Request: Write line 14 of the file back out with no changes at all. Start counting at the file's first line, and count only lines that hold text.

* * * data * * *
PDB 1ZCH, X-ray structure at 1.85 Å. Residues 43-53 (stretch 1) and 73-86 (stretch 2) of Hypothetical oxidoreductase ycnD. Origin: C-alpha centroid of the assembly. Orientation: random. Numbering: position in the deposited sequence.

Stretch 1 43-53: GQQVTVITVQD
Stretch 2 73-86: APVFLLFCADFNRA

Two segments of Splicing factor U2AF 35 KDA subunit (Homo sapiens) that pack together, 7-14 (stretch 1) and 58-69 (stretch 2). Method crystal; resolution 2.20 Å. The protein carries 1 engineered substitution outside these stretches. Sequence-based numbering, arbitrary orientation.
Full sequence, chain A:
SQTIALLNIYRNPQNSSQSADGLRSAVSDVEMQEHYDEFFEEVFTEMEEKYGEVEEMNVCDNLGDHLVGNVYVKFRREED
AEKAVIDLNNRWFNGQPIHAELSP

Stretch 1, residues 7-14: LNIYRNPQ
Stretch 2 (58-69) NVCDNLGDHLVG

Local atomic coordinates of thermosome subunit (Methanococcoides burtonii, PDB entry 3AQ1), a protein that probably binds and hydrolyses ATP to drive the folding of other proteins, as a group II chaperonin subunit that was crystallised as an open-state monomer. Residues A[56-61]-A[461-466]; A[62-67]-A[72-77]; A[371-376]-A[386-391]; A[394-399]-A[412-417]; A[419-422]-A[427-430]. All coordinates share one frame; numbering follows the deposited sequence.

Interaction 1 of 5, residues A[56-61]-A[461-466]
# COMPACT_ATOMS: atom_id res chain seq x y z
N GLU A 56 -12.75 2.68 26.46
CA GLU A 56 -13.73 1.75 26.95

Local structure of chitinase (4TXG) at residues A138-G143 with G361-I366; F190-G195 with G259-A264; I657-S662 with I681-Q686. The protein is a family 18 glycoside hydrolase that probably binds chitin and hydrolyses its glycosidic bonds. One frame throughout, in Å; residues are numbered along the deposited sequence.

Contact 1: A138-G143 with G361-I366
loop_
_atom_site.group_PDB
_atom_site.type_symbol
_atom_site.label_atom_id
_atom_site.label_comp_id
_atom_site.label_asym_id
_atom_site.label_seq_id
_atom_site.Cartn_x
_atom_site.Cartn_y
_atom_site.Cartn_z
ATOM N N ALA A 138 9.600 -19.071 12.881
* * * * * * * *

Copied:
CA GLU A 56 -13.73 1.75 26.95